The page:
GSA Faculty Teaching/Mentoring Award goes to Kasper, Wong
BY JADE BOYD
Rice News staff
Rice faculty members Kurt Kasper, faculty fellow in bioengineering, and Michael Wong, professor of chemical and biomolecular engineering and in chemistry, are this year’s winners of the Graduate Student Association’s Faculty Teaching/Mentoring Award. The award is presented annually to faculty members who demonstrate outstanding service to graduate student education.
|KURT KASPER||MICHAEL WONG|
“I am deeply honored to receive this award,” Kasper said. “It’s shocking to me to be recognized for this so early in my career.”
Kasper earned his Ph.D. in bioengineering from Rice in 2006 and also conducted postdoctoral research at Rice before becoming a member of the Department of Bioengineering faculty in 2008.
He said he has a unique perspective to offer graduate students because he was so recently in their situation, but he said the students themselves play a vital role because “mentoring is a two-way street” and because no two students are alike.
“This award is a direct reflection of the excellent mentoring that I received as a graduate student at Rice and that continues to be given to me by my colleagues in the department,” Kasper said.
Kasper’s research focuses on the development and evaluation of novel materials and approaches for the regeneration of orthopedic tissues, including bone and cartilage. He is the author of more than three dozen publications and has contributed significantly to the preparation of an undergraduate-level textbook on biomaterials.
Kasper served as a visiting researcher at the Institute for Frontier Medical Sciences at Kyoto University in Kyoto, Japan in 2004, received Rice’s 2011 Hershel M. Rich Invention Award and won the Association of Rice Alumni’s Sallyport Award for University and Community Service in 2006. Kasper earned his bachelor’s degree in biomedical engineering in 1999 from Case Western Reserve University in Cleveland and conducted his doctoral and postdoctoral research in the laboratory of Antonios Mikos, Rice’s Louis Calder Professor of Bioengineering.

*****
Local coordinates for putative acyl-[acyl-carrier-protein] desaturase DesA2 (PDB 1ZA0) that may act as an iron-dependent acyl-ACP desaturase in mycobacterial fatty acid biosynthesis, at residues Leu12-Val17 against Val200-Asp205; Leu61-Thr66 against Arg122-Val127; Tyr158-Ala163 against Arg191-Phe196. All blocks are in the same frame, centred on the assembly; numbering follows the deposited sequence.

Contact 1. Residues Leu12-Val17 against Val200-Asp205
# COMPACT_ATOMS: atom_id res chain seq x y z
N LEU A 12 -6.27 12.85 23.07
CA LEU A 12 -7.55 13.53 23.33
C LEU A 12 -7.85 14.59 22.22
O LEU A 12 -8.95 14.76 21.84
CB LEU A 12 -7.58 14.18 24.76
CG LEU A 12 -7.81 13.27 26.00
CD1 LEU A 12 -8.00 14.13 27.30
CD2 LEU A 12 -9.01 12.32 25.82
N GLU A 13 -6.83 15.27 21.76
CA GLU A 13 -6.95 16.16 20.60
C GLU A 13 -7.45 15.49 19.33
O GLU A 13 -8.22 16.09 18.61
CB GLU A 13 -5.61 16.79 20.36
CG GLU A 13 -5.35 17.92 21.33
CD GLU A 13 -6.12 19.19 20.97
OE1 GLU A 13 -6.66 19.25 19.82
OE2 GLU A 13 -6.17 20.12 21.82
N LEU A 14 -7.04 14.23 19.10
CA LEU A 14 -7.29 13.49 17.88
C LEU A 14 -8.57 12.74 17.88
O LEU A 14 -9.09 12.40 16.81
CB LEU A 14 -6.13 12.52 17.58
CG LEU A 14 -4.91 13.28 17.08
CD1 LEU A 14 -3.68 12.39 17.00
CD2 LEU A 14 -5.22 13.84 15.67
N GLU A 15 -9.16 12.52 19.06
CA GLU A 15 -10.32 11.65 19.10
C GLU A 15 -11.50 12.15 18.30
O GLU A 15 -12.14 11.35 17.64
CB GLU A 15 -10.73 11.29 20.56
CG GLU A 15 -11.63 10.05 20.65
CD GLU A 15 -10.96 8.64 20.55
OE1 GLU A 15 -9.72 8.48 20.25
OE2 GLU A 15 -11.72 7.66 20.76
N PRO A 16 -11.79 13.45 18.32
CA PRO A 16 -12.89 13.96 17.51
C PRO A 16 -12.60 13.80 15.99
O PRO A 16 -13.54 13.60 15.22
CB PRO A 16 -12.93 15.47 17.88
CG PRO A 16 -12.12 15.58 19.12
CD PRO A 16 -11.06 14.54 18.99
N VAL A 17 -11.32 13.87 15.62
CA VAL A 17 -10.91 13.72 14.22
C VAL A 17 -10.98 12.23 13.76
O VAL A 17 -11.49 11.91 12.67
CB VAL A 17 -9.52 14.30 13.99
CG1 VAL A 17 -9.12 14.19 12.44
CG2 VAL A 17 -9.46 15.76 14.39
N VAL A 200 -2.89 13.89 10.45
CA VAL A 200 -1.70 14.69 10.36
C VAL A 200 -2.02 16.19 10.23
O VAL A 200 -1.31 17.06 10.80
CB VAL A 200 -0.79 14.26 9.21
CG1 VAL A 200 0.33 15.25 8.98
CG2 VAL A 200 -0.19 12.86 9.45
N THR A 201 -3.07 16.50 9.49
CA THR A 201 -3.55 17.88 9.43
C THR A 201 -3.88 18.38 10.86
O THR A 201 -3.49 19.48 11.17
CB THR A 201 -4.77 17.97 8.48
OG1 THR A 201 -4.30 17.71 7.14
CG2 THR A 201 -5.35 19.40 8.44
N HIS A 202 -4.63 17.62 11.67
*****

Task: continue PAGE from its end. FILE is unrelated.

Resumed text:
Wong said he was also surprised and honored when he learned the GSA was recognizing him for his teaching and mentoring.
“I was really touched by this,” Wong said. “I tell all of my students, ‘If you are going to graduate with a Ph.D. from my group and from Rice, then I’m going to make sure you’re capable of competing with anybody out there. Part of my mentoring approach is to give real-time feedback to each student in all aspects of doing research. If you collect exciting results, I’d be the first to high-five you. If you muff a group talk, well, I’d be the first to give constructive criticism.”
Wong said he holds all his students to high standards, not only for their research, but also for their nontechnical skills. He said being a Ph.D.-level researcher means more than just learning how to do cutting-edge research. It also means knowing how to write well, speak well, work well with others and manage multiple projects well.
“It even means knowing how to give a proper handshake,” Wong said. “These are things that are accumulated wisdom, and I want to give them as much of that advice as they can absorb — and hopefully a little more.”
Wong joined Rice in 2001. His research centers on nanotechnology and includes investigations in assembly chemistry, the scalable production of nanoparticles and the development of nanoparticle catalysts — materials that spur chemical reactions without being consumed. His catalysis research has focused on ways to break down toxic chemicals in groundwater and to more efficiently produce petrochemicals and pharmaceuticals.
Wong’s numerous honors include the Young Investigator Award from the American Institute of Chemical Engineers’ Nanoscale Science and Engineering Forum, Rice’s 2006 Hershel M. Rich Invention Award, a 3M Nontenured Faculty Award and MIT Technology Review’s TR35 Young Innovator Award.